Earlier in her career, Pinger used to wear a pin that read “Just Say No” and depicted a doctor standing over a supine woman in labor. It was her protest against the increasing technologization of birth. If that history makes her an unlikely choice for a chain-owned hospital, embracing her typical patients is a no-brainer.
In addition to promising to adhere to a set of diet and exercise guidelines that would please the most traditionalist doctor, the women in Pinger’s practice must be in excellent health and agree to hire a doula, a birth assistant whose services can run from $800 to $1,200 dollars in the Washington area.
It’s no surprise, then, that the group is largely composed of the highly educated and the professionally employed. Pinger says she sees lawyers, doctors, and even OB-GYNs. They are athletic women who have pushed their bodies before and will apply the same strength and endurance to preparing for labor.
To the women drawn to Wisdom, power is important. “They know what they want and know what their body can do,” Pinger says. “They want to be empowered, to be powerful.”
Tracey Mills, communications manager for George Washington Hospital, offers an identical characterization. “They know what they want and know how to find it,” she says. “They seem to want to embrace the whole experience.”
Cameron Rupprecht, a holistic health coach, is delivering with Wisdom in March. A dedicated CrossFit athlete, she liked Pinger’s emphasis on exercising during pregnancy. She also liked the idea of letting her body do what it was designed to do. “We’ve done this forever. We can do it. Why not try?” Rupprecht says. She says some people don’t understand why she’d want to experience pain. “I want to be present for the birth, fully feeling,” she says.
But for all the emphasis on natural, Rupprecht says she knew home birth wasn’t for her after seeing the Jennifer Lopez movie The Back Up Plan, which included a scene mocking home-birthers with a water tub and someone playing bongos in the background. Rupprecht also liked the idea of being at a hospital. “I can do the natural thing, but if something goes wrong, you’re right there,” she says.
Scholars who study birth say it’s hard to tell if more women are going the natural route. The overwhelming majority of births happen in hospitals, where epidurals and interventions are the norm. But Eugene Declercq, the assistant dean of doctoral education of Boston University’s School of Public Health, says anecdotal evidence indicates pockets of women interested in low-intervention births.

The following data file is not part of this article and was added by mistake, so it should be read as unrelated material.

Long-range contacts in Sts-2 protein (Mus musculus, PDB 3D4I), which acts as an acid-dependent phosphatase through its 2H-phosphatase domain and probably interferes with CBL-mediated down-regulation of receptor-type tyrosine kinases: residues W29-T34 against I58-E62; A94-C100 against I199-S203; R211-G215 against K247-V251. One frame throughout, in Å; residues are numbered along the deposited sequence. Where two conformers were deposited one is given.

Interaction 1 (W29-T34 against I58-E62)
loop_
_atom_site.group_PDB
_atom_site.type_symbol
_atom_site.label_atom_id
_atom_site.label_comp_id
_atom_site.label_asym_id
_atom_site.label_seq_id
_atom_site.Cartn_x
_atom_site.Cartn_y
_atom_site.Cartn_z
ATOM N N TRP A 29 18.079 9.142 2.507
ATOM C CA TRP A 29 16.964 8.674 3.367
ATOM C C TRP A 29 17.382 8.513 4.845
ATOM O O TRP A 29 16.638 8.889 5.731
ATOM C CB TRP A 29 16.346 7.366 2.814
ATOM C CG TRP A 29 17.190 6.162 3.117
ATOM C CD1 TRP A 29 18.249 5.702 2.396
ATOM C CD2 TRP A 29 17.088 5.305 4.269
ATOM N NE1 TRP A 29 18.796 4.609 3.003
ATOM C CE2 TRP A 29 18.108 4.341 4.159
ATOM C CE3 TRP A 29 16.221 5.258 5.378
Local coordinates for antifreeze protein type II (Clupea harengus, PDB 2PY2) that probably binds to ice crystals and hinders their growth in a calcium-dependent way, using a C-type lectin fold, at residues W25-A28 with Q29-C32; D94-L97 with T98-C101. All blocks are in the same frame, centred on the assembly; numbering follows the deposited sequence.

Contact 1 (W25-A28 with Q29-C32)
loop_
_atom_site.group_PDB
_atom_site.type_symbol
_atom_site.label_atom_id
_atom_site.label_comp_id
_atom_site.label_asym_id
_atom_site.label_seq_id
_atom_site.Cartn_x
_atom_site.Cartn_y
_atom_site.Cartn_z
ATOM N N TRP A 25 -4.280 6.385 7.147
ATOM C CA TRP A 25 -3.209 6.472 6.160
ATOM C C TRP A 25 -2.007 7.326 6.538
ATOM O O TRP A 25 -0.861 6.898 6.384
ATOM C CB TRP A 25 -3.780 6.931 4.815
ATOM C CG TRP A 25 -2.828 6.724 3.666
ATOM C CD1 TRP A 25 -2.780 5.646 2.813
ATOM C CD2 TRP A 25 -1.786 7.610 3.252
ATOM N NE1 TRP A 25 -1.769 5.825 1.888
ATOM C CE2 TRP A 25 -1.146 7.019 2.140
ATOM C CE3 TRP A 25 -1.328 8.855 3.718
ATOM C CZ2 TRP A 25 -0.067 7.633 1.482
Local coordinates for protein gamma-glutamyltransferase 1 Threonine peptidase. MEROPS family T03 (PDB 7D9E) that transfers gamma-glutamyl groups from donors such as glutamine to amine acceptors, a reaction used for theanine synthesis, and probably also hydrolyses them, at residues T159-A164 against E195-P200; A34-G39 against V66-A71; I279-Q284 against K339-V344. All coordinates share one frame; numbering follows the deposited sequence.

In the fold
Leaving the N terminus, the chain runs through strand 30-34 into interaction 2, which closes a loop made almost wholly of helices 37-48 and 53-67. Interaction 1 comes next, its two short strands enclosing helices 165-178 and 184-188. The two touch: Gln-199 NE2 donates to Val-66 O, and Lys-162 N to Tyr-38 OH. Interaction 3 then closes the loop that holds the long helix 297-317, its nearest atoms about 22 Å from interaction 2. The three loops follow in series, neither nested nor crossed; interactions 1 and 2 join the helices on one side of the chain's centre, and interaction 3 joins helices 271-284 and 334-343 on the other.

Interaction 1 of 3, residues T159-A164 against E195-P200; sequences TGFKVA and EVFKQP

One pocket appears to be in the D.C. area. Pinger’s patients, who are typically over 30, represent the fact that educated women typically bear children later. This population, she says, has given more thought to the kind of birth experience they want.
Dr. John Larsen Jr., chairman of the obstetrics and gynecology department at GW, brought Pinger into his hospital. He says her hiring was partially a response to a demand he’d seen in the market. “Many women in Washington, D.C. are very interested in having a completely normal birth without medication, and vaginal delivery,” Larsen says.
Susanna Montezemolo, a vice president of legislative affairs for a non-profit organization, says she became interested in natural childbirth several years ago via prenatal yoga training (she’s also a yoga teacher). As a 36-year-old first time mother, she wanted the access to immediate medical backup that a home birth would not provide. Montezemolo did her homework. “Wisdom gave the best probability of having a natural childbirth,” she says. The day she found out she was pregnant, she emailed Pinger. “I got the positive test at 6 a.m.. At 6:20, I emailed her to get a spot.”
Montezemolo’s labor this fall was not an easy affair. She arrived at the hospital almost ready to deliver her baby, and describes it the most painful thing she had experienced. But, she has no regrets. “It was really such an amazing, empowering experience.”
Our definitions of “amazing” and “empowering,” of course, change with the times. And from diets to drugs, ours is a moment of a certain suspicion of the expert in the white coat. In the maternity industry, that means a backlash against practices that aren’t medically necessary and don’t benefit both mom and baby. The number of home births, while still tiny, has been rising. That’s true especially among educated white women, according to a 2011 Centers for Disease Control report. Talk show host Ricki Lake has become a front person for this trend with her documentary The Business of Being Born and her new book Your Best Birth. A glance at the latter’s cover is telling: Rather than depicting the kind of shaggy 1970s types whose images adorned prior natural-birth guides, the tome is illustrated with a cover shot of stylish, beautiful, and expensively made-up expectant mothers. In August, a prominent doctor published an editorial in the Obstetrics and Gynecology medical journal about how to stop the “relentless rise” in cesarean deliveries.